QI Team Sparks Dramatic Increase in Tuberculosis Therapy Enrollment at Regional Referral Hospital in Ethiopia
Around the world, tuberculosis (TB) accounts for almost half a million HIV-related deaths each year. While the provision of isoniazid preventive therapy (IPT) is proven to be highly effective at preventing tuberculosis in HIV-positive individuals, many HIV patients are not receiving the preventive care they need. In Ethiopia, about 11 percent of TB patients are co-infected with HIV.
With funds from PEPFAR through the CDC, ICAP has been working with the Federal Ministry of Health and Regional Health Bureaus to support health facilities in delivering integrated TB/HIV services across four regions in Ethiopia.
At Assosa General Hospital, the regional referral hospital in Benishangul-Gumuz Region, there are more than 1,000 patients receiving antiretroviral therapy (ART); however, only six percent had initiated IPT at enrollment in HIV care (as of May 2015). The low IPTenrollment among people living with HIV at Assosa General Hospital made the integration of preventive TB services a major priority.
To address these challenges, and improve TB care more broadly, ICAP led the development of a quality improvement team to introduce quality improvement concepts and tools to hospital staff. The team, comprised of hospital management and staff, and led by ICAPteam members conducted analysis using QI methods to identify the key causes of low IPTuptake among patients. The team found a number of issues ranging from lack of understanding among patients to concerns about treatment resistance and increased pill burden.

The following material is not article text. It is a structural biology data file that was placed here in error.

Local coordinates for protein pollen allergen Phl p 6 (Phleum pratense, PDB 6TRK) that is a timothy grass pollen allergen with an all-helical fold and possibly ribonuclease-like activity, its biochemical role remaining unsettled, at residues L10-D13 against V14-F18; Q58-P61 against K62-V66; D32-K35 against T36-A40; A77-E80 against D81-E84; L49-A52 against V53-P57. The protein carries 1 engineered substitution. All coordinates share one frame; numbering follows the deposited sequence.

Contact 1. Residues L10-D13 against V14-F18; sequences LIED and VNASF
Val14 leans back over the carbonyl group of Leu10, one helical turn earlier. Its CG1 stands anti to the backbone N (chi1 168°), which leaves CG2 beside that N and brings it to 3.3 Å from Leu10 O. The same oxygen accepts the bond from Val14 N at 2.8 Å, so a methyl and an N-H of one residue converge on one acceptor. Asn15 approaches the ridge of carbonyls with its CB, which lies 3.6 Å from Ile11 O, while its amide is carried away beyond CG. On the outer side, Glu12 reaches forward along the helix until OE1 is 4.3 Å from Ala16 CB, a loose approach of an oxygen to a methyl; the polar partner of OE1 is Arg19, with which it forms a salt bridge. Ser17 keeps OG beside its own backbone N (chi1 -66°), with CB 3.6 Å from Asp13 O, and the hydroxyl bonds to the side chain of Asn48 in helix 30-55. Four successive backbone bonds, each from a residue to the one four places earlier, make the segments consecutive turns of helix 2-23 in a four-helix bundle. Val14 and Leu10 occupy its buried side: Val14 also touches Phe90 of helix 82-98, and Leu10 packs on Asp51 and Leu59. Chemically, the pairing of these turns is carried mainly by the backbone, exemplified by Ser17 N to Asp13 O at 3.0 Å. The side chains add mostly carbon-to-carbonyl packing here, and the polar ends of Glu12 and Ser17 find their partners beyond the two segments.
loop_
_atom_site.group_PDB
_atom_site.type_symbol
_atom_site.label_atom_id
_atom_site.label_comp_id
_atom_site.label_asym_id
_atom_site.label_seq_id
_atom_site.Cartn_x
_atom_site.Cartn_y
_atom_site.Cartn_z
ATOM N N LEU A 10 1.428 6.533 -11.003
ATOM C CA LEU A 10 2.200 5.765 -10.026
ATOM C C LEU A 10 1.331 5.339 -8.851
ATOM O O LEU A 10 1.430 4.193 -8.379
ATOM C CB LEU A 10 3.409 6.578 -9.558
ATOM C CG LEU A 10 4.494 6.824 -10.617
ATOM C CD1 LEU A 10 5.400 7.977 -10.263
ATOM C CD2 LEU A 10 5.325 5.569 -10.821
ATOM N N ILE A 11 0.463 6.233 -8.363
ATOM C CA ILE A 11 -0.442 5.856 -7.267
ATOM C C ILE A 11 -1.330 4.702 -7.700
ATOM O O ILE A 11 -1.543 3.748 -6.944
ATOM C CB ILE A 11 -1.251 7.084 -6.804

“Many of the clients did not initiate IPT due to fear of the pill burden and lack of ongoing counseling on the benefit of IPT and TB preventive services,” said Osman Kemal, ARTfocal person at Asossa General Hospital.
In May 2015, the QI team used this information to implement a range of interventions to improve timely initiation of IPT for eligible HIV-positive patients. The team built patient knowledge and improved the skills and confidence of service providers by ensuring the availability of job aids and conducting a week-long mentorship program for ART providers on TB screening and the provision of IPT.
“My skill, knowledge and confidence on IPT provision have been boosted up after the week long mentorship,” said Mr. Kemal.
As a result of these quality initiatives and continued follow-up, a dramatic increase has taken place over a period of just eight months with the proportion of HIV-patients initiated on IPT increasing from six to 80 percent, representing a dramatic increase of IPT uptake among people living with HIV at Assosa Genera Hospital.
“The results of this quality improvement project on IPT highlight the importance of quality improvement in expanding effective health services,” said Dr. Zenebe Melaku, ICAP’s country director in Ethiopia.
“We look forward to continuing to support the Ministry and the Regional Health Bureaus to scale up implementation of quality improvement projects across the country.”